11) Our oldest son, Nathan, is a classical guitarist. In his last year of college, he was to perform a Senior recital as part of his requirements for graduation. In the process of preparing for this recital, he developed a tendonitis from the hours of practice. His doctor told him he had to rest his hands for the 2 weeks prior to his recital. This could have been devastating to his performance. Nathan was able to practice the day before and the day of his recital. He was a bit shaken mentally because of those days without practice, but he determined to continue with the recital. I may be his mom, but his playing that day was technically brilliant and incredibly beautiful. Especially given the stress coming into that day. There was a row of us, family and close friends, praying for him through the recital. With every piece completed, it seemed we were more in a worship service than a concert. I filmed his performance, and later as we watched the video, we saw something very interesting. There was a light artifact of some sort, and it looked as if a shaft of light beamed down through his right hand. It was a picture of GOD being  there with Nathan, and we knew He was by Nathan’s performance. Nathan had played for all of us, and for an audience of One. He told us afterwards that his hands ranged from feeling ice cold and difficult to manage to feeling on fire and exquisitely painful…yet he played so well…and so to the glory of GOD.

Nathan & Bekkah Wedding Slideshow Final 060

YouTube Video of “Preludio” – one of Nathan Mills’ pieces during his Senior recital

Nathan Mills – Classical Guitarist, Composer, Arranger of Themes from Films, TV Shows, and VideoGames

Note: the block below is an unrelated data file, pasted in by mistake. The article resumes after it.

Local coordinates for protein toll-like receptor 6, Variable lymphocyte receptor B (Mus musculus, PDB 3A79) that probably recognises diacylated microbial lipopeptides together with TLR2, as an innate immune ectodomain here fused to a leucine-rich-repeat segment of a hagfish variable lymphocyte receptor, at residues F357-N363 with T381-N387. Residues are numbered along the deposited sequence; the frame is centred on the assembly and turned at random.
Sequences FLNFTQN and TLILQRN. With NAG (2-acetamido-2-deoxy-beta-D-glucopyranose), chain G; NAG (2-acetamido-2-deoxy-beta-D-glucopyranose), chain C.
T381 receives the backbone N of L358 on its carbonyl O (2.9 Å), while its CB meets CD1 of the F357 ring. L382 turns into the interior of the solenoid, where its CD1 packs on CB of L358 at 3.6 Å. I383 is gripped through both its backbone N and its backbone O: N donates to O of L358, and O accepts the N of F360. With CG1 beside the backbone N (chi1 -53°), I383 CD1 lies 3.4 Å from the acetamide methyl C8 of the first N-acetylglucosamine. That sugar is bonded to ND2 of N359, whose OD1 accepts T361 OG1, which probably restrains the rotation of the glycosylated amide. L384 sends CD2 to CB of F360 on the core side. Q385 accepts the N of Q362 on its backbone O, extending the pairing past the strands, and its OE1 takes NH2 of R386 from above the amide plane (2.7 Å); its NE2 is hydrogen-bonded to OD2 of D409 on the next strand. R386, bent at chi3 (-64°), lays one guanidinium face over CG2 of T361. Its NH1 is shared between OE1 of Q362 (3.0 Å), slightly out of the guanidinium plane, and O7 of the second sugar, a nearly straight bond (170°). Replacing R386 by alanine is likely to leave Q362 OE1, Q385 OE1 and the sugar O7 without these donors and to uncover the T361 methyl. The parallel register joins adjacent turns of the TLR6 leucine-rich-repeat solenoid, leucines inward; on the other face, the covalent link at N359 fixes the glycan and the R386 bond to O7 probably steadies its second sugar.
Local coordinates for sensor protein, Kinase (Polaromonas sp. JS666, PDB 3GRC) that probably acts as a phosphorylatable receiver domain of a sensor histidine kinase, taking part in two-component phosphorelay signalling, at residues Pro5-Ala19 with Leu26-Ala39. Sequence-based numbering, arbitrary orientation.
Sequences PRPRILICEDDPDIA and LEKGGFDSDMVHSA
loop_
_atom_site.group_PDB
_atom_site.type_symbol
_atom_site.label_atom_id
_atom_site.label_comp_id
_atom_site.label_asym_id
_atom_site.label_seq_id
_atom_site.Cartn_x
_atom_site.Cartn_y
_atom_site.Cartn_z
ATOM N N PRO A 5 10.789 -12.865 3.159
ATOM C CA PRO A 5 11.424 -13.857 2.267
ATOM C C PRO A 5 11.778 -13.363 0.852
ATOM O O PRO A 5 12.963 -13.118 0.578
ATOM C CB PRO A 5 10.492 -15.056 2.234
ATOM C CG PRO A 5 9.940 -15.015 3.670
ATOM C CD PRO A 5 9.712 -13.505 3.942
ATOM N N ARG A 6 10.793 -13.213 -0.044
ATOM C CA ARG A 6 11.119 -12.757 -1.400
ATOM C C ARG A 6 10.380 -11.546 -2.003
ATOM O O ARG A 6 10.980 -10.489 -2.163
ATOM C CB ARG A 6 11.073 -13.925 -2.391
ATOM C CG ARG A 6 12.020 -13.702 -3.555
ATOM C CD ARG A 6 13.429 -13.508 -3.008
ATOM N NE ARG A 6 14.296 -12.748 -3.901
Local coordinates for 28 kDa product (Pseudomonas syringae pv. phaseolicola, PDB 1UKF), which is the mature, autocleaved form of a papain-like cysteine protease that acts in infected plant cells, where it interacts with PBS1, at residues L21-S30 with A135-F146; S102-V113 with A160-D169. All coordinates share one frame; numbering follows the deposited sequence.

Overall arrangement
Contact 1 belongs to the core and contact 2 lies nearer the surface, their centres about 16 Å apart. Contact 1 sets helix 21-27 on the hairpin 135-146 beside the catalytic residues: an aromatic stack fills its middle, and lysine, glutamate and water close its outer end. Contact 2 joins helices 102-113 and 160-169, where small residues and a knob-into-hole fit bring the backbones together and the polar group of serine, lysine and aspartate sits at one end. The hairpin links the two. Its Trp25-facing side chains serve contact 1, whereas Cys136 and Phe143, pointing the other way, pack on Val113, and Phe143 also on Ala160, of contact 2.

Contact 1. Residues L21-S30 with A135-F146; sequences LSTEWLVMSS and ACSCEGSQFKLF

12) Finally, the last stone of remembrance for today: being present when someone receives the LORD as her own. Many of you may have that experience on a regular basis. For me, spending so many years in North Africa, I have only personally had this experience a precious few times so far. One very dramatic time was when we came back to the US. A young woman I really didn’t know very well appeared at our women’s Bible study. There was an urgency about her…a quiet earnestness. She was there on a mission. The LORD had clearly been working in her heart and she wanted to settle things with Him. There was only a handful of women in the room, but the power of the Holy Spirit was so evident. While some of us explained how to receive Christ as Lord and Savior, the rest of us prayed…back and forth, as she talked, listened, cried…and then prayed aloud herself. Did one of us lead her to be a Christ-follower? No. We were merely and miraculously witnesses of a redeeming love. I wish you could have heard her pray…so full of humility, and longing, and finally peace. To witness the work of GOD in a life He drew to Himself…incredible.